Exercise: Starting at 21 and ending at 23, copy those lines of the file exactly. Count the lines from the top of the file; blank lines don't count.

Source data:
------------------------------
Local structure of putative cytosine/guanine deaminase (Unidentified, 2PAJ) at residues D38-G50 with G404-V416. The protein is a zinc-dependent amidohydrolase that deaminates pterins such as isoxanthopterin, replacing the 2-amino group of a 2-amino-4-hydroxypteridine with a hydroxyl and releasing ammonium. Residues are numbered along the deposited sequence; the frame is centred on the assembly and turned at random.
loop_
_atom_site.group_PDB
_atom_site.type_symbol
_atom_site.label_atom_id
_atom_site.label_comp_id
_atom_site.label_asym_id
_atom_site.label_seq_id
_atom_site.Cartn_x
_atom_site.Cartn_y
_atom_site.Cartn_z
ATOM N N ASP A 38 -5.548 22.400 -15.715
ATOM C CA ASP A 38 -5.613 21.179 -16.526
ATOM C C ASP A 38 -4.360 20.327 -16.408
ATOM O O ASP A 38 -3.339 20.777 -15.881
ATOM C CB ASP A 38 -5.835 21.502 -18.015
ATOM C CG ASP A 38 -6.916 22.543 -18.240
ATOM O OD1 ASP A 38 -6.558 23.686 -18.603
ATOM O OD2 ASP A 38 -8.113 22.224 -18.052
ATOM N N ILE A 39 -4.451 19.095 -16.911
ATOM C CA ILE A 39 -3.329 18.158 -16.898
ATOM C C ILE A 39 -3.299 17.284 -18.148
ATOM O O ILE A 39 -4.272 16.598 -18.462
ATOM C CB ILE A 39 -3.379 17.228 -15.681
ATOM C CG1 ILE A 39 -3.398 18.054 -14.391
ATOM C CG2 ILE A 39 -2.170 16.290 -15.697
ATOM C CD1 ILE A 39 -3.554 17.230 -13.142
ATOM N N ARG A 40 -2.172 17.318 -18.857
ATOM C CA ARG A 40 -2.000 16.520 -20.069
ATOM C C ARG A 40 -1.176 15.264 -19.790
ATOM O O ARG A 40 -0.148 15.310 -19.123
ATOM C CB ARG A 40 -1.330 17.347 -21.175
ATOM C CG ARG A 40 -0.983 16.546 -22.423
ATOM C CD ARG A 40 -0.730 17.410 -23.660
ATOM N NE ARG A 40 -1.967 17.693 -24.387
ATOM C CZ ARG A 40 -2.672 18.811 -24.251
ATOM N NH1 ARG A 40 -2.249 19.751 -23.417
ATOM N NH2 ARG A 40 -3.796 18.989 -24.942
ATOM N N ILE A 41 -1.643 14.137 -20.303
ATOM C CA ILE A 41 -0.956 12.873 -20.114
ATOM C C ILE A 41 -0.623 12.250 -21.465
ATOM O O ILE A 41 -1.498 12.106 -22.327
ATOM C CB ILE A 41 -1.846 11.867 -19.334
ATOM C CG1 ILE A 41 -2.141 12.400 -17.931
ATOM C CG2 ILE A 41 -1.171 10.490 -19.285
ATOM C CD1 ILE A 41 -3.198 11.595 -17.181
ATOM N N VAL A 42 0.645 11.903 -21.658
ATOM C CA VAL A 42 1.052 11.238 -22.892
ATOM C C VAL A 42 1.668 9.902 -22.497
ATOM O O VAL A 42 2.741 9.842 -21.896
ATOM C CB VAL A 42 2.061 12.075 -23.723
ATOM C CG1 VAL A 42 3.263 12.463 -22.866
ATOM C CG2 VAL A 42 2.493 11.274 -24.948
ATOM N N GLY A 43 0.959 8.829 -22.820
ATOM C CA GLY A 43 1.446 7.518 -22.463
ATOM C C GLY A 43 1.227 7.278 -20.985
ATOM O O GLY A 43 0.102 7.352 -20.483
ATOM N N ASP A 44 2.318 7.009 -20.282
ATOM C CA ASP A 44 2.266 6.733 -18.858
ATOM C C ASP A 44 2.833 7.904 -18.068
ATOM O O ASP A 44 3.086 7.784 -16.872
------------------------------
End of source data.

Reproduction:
ATOM C CA ILE A 39 -3.329 18.158 -16.898
ATOM C C ILE A 39 -3.299 17.284 -18.148
ATOM O O ILE A 39 -4.272 16.598 -18.462